Being embraced into other religions by the tribal are to be blamed at the removal of aboriginal/tribal/animist words from the census since 1951.
As per research, the Tribal became confused as to what has to be mentioned in the religious column of population census and their number declined every ten years since 1951; as they were converting to other religions.
Religious conversion deeply influences society and culture.
It not only affects the lifestyle, philosophy, language, etc but also changes the history and political discourse of the society.
To adopt other philosophies and get influenced by any organized religion is not a crime and the Individual liberty must be respected.
But when such conversion takes a shape of mission mode to completely adopt other cultures is detrimental to the existence of the tribal.
There can be interactions and exchanges among the culture in the society.
But, it is a fact that there are certain aspects of culture, traditions, and rituals we cannot exchange or deviate from; for example, the tribal can never wear Mangal sutra, idol worship, perform church marriage, and put Sindoor, etc.
It is not about right and wrong practices of any other Tradition as quoted above; but, when we see the tribal philosophy, the above practices cannot be assimilated in the tribal society, because this will shake the very foundation of our Philosophy.
When the culture is used for religious conversion, then it should be considered as social crime.
It is a crime to attempt to erase the history of people by gradually including them in their social systems with the help of their culture.
Usually, we think that we have only adopted the temple, mosque, church, their gods, rituals or symbols, etc.
But when we gain consciousness; we have already adopted the socio-cultural systems of other societies.
It cannot be considered under academic, scientific study, and constitutional aspects of society.
As per record the British did not pay much attention to the education sector and after independence three government schools were opened in the state; at Pasighat in 1947, Doimukh in 1948 and Zero in 1960. Establishment of these schools created awareness about the importance of education in the society.
Whenever any transformation is faced in society it creates doubts and many unseen fears start arising in the minds of the people.
People were apprehensive about the schools, so they gave more importance in agriculture, which resulted in very less enrolment of students. Few educated people started to create awareness on the need to go school for betterment of the society and self.
The Poets started composing poems to create social awareness, this was done with compassionate feeling for the society.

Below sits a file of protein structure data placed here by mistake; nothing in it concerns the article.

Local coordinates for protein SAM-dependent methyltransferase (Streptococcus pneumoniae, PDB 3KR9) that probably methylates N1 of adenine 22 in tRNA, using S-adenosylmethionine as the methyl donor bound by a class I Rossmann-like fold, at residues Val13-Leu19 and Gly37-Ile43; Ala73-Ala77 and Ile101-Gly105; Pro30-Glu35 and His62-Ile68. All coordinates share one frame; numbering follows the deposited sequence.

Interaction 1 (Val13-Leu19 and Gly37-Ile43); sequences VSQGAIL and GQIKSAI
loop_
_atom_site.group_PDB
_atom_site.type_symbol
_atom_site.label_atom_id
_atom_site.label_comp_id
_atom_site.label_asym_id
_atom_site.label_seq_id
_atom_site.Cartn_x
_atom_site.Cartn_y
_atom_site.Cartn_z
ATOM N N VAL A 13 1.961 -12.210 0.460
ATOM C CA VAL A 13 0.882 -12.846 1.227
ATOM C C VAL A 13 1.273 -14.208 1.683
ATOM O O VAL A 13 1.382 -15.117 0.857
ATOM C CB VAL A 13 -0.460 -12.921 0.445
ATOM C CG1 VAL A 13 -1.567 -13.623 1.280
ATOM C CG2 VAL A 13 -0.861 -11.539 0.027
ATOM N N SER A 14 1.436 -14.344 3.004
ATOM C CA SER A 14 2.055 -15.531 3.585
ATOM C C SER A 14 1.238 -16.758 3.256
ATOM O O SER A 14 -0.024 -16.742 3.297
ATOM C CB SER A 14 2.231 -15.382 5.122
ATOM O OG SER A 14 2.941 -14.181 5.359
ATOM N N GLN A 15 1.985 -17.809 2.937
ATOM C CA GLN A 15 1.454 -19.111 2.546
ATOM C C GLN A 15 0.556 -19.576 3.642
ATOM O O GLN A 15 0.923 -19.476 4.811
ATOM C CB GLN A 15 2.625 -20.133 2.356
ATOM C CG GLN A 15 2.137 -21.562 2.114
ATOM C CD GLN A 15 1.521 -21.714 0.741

Since people were mostly illiterate. This is the reason why all poems were rhythmical and it was written in own dialect. So that the poems could be listened to by all. There was a new revolution/awareness in the society wherein, these poetry also played a major role.
The poems carries relevance in every phase and time of society though such poems might have been written in any time, circumstances, country and situation etc. if the poems fails to stand the test of time than it cannot be called as poetry.
We can see below a poem written by Late Tadar Tang, a politician and social reformer of Nyishi society wherein he speaks about the importance of education.
Kuzu Kata Ju;
Kuzu – kuzu kataju nayee apung pungku be
“Kuzu – kuzu kataju nario, apung pungku be
Pakam saja Zachari, sw-rwso sochari
Changping Tayinw Jachari, Doping Tayinw Jachari
Nungki Himi Pazuk Do, Bomi Himi Lebik Do
Here the poet says –that the bird of knowledge is flying towards the hills and mountains. Children of the world are dancing with joy. Nayee and Nario (Wild flowers) are also blooming; celebrating the festival of their freedom. Come let us welcome this change with song and dance.
This poem shows the compassion and utmost love of the poet. This is the soulful, tender and affectionate call of the poet. It’s difficult to ignore such calls. The poet is full of pure emotion. Here the bird depicts the advent of education. The wings of knowledge lead men towards liberation and freedom.
For this, it is necessary to go to school. With this change, the wild flower is blooming in its freedom which means education will not separate us from our connection with nature rather it will teach us to coexist with it. The balance will not be disturbed.
Dance-songs and festivals are an integral part of the tribal lifestyle. In this lies our wealth of knowledge and ancestral wisdom of life-philosophy. Therefore to see education with dance and song carries a special meaning.
Adivasi thinker Jaipal Singh Munda says, “Nachi to baachi,” which means that dance can save our identity. Dance and song is a way of manifestation of nature. Just as our soul is manifested by the touch of our hands, so is the spiritual touch of nature in song-dance. Tribal share happiness and sorrow with nature. It can be seen directly in their songs, dance, stories, idioms, proverbs, rituals, traditions etc.
Since it is not possible for me to talk about the poets and poems of all community together; therefore, for convenience, I have taken only four poets from the Nyishi community. But these are the voice of whole Arunachal.
Despite some geographical, socio-cultural, religious differences, political, economic, educational, etc., conditions and problems are the same for other tribes too. Infused with this unity and collectively, we can see late Tassar Teshi‘s beautifully written social poem – “sol ngul”
Sol ngul arunachal ge opu ngey
Sol ngul arunachal ge amin ne
Opu ngey Pusa-Pusa,
Swn Ne Nesa-Nesa
Swneg Opu ngey Lusa Pudan
Twrig Opu ngey Lusa Pudan
Isig Opu ngey Lusa Pudan